Nate Banks

Nate Banks is the heir apparent to four-year starter Travis Johnson at left cornerback. With that comes a lot more reponsibility, something he is prepared to take on. Read about it inside.

For three years, Nate Banks has been bordering on being a starter in the Rebel secondary and has played an important role on special teams and as the third cornerback in the Rebel rotation.

He accepted his role as a "learning experience," but dreamed of the day when the left corner position would be his.

This spring, he inherited the job after four-year starter Travis Johnson graduated, and with it added responsibility.

"I have much more responsbility and accountability than I had in the past," said the soft-spoken Banks. "It's something I've wanted for a long time, but it is much more difficult. I've always worked hard, but when you are a starter you take it upon yourself to work beyond what is required of you.

"I spend a lot more time studying film and working on my techniques on my own. I have a deeper sense of not wanting to let the team down as a starter. I've come to find out it's something every starter puts on himself and feels."

But with the extra effort Nate has gained a sense of calm and confidence that he lacked before.

"I'm more at ease now, my confidence is way up. The reason is because I am more sure of myself and more prepared when I get on the field," he explained. "When you take extra time to prepare and you know what you are supposed to do, it's amazing how much more relaxed and sure of yourself you become."

Nate has seen a steady progression in his productivity this spring due to his new mental approach.

"Now, I am playing to make plays rather than playing not to make a mistake," said Banks, a 5-11, 180-pounder with 40 speed in the mid to high 4.3s. "I've always had the phsyical tools, but I was missing the boat becasue I was just trying to take care of my position and I didn't have a good grasp of the whole defense.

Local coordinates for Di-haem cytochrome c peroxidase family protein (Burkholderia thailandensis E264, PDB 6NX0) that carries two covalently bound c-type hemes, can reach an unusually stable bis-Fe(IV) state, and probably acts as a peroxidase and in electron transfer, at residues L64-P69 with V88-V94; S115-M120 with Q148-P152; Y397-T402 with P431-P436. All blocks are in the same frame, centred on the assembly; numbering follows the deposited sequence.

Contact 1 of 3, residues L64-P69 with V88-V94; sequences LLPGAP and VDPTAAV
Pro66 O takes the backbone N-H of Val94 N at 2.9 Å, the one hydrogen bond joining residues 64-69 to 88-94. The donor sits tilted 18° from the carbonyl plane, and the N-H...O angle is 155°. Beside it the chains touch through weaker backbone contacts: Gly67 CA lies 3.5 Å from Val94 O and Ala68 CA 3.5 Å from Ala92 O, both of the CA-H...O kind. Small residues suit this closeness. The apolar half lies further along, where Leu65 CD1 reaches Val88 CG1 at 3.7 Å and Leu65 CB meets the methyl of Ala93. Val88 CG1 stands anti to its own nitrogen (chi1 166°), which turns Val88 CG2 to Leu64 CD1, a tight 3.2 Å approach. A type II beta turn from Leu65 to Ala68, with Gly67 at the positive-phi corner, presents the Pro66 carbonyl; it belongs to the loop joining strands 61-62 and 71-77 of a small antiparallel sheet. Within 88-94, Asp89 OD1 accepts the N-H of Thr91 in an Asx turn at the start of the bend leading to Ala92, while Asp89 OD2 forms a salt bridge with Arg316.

"This spring I started catching on to the concepts of the whole defense and how I fit into the scheme. I know where my help is coming from and what I'm supposed to do in every situation. Now it's more a matter of letting my natural ability take over and trusting my teammates to do their part. For instance, I know where my safety help is coming from or when the outside linebacker is supposed to have the flat, or whatever. In the past, I've had a good idea of all of that, but I was still more concerned with my own position. Now, I see the big picture which makes the little picture easier to produce in."

Banks is not claiming to be a finished product, there is still some glossing and polishing to do, but he is much further along than he has ever been in his career.

"Oh, there's still more for me to learn technique-wise and scheme-wise, but I've finally got a grasp of the foundation and where I fit into everything. That has made a huge difference in my performance," he evaluated. "I made more plays this spring than I have in previous years. Repetition and responsibility are two good teachers."

His offseason goals are fairly basic. He has the same ones as every Rebel on the squad.

"I'd like to get a little bigger, a lot stronger and faster. I've had a couple of hamstring injuries in my career and don't feel as quick as I did two years ago," he continued. "I think my hams are a little tight. I need to loosen them up in the offseason and work on my speed and quickness harder. I don't necessarily gain a lot of weight, but I want to gain a lot of strength."

The next step for Nate is to become what every corner dreams of - being a "lock down" corner. Being able to take on any receiver he faces and essentially shut him down.

"That's what every corner strives for - to gain that type of skill and reputation," he said. "I'm confident I have the physical ability to do that. The final step is to gain the mental strength to do it. I'm working on that."

Nate is also a big part of the Rebel special teams, but that's nothing new to him. He was the outside gunner on last year's punt coverage team and will continue to handle that duty.

"That's a big responsibility too, but I'm used to that and am comfortable in that role," stated Banks. "Gunners are responsible for containment and making quick tackles before those speedsters get up a head of steam. We also have to down the pooch punts deep in the opposing team's territory. Those kinds of plays change the momentum of a game and are critical."

Nate Banks is now the number one left corner in the Rebel defense. For him, September can't get here quick enough.

"I'm ready for it. It's been a long time coming, but it's finally my turn and I plan on making the most of it," he closed.

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